DURING the construction of the NSW South Coast railway during the mid to late 1880s, railway camps sprung up in the “wild countries” between the scattered settlements throughout the Illawarra region. The wildest of the railway camps catered for the hard drinking navies with sly grog shops that were regularly the target for the local cops, who often carried out raids. Here is a couple of examples of one sly grog operator, who set-up shop in Otford.
ANN Brewer, in custody, charged with sly grog selling at Otford, pleaded not guilty… Senior-constable Henry stated that he and Constable Saunders went to the defendant’s tent, and saw her serve a woman with some rum, and also heard the woman ask the defendant to have some herself; he saw defendant pour the rum out of a black bottle, and saw the woman pay a shilling; defendant said: “You will want all the money you can get to pay your fine”; the woman replied, “Never mind”; defendant then said, “Well leave it there”; we then entered the tent, and asked defendant if she had a license; she replied, “no; this woman brought some rum in, and we divided it; you will not find any rum in the tent”. We searched the tent, and found half a bottle of gin and two other bottles (produced), with rum in; the defendant had been convicted before, and has the reputation of keeping a shanty. By Mr. Muir: I had been in the adjoining tent before I entered the defendant’s; I decline to answer whether I asked this woman to go and get a drink from defendant; I also decline to state who told me that defendant had a bottle of rum ; the woman in the tent searched the defendant. Constable Saunders deposed: I heard voices inside the tent, also glasses being used; I heard the female inside the tent ask for drink, and also heard the money jingle on a tray; the senior constable and I then entered, and saw two empty glasses; I smelt the glasses, and one contained rum; we searched the place and found the bottles produced, containing liquor. Constable Streatfield stated: I arrested the prisoner at Otford; she was secreted in a house and locked in a room belonging to a person named Gardiner; I started to search the house, when Mrs. Gardiner said ‘All right; wait a moment;’ and then went round tho back and unlocked the door; defendant then, came out; I read the warrant to her, and she replied ‘The vile hussy; she has put me away; she is a sneaking serpent in the grass; I got out of my bed and gave her some rum, and she gave me a shilling… I have received several complaints about the defendant’s tent being very badly conducted, especially on Sundays. Defendant stated: I know Mrs. Gardiner, who lives with a man who was convicted for sly grog selling; she came to my tent late last night, and said she was dying, would I give her a drop of rum ; I gave her a small drop, and she threw down a shilling ; I said ‘Take it home, woman; I will not have it I could get plenty money washing for the miners, without selling grog; I have the gin in the tent for my own use, and the rum for making sauce for my boarders; I never told her to leave the money; I never handled the money; I was once treated the same as I am now, but not in this district. Fined £30, or two months in Wollongong Gaol, the alternative being accepted.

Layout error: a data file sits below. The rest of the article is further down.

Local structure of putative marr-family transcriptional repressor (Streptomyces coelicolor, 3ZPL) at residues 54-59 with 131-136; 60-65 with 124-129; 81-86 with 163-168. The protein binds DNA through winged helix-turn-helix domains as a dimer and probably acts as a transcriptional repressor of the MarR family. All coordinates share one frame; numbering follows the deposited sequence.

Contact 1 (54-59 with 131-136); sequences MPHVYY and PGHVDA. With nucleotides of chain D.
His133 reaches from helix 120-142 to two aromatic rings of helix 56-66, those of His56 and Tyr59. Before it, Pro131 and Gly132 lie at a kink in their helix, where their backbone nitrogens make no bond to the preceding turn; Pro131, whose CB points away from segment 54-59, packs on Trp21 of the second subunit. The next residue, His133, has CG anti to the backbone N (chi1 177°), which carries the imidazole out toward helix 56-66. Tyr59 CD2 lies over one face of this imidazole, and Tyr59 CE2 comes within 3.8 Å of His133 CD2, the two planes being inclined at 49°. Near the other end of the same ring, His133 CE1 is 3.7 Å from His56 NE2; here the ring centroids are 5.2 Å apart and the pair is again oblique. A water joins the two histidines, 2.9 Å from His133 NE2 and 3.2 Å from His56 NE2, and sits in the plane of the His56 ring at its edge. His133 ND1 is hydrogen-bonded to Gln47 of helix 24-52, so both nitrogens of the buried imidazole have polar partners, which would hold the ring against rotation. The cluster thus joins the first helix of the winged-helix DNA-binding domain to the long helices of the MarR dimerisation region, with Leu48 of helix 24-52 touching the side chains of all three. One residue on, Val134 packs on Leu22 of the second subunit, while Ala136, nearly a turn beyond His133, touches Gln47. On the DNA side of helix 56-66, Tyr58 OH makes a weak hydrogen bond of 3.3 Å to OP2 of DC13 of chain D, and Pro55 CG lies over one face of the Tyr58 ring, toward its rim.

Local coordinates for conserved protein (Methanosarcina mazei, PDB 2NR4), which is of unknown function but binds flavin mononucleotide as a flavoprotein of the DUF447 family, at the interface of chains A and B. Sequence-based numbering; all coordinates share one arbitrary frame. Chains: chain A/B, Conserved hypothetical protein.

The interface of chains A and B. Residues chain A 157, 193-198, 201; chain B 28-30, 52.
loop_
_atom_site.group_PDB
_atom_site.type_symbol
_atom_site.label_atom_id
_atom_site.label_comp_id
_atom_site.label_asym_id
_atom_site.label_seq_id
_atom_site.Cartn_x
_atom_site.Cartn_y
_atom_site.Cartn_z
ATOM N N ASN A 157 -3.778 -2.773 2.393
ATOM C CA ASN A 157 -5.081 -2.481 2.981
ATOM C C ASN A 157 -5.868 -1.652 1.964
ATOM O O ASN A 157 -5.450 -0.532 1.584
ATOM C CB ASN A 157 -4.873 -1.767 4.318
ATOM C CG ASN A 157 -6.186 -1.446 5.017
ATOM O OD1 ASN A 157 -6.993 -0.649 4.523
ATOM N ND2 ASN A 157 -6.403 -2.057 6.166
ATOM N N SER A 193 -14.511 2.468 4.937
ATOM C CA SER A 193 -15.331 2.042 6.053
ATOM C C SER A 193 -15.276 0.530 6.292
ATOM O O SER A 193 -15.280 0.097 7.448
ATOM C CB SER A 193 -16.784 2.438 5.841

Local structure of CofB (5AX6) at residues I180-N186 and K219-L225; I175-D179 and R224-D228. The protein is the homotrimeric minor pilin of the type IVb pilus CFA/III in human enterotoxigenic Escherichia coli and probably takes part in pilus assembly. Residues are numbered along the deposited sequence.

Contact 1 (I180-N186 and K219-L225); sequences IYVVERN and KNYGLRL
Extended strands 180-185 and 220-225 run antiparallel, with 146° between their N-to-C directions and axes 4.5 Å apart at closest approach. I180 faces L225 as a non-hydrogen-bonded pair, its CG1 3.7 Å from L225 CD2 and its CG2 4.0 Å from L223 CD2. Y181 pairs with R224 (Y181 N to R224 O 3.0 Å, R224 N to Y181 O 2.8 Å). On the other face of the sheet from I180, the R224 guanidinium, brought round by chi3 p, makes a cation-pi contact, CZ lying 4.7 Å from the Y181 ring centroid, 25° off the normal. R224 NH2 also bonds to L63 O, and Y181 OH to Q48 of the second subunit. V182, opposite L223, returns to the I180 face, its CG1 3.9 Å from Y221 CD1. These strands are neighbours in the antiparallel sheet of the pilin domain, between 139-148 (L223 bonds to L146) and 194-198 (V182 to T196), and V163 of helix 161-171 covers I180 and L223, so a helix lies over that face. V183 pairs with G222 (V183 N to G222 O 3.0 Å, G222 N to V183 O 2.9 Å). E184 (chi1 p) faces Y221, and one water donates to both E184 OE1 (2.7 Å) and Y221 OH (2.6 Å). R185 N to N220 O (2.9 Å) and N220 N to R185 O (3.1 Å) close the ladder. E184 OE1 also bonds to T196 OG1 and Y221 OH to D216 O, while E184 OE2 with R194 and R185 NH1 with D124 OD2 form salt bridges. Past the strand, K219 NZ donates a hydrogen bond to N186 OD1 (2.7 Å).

– Illawarra Mercury Saturday 22 May 1886.
Sly-Grog Selling. WOLLONGONG, Wednesday.— At the Licensing Court yesterday, Annie Brewer was charged with sly-grog selling at Otford, on the Illawarra [rail] line. She was fined £100 or three months, and it being her third offence she was ordered to be imprisoned for an additional three months.
– Evening News Wednesday 17 October 1888.
Categories: sly grog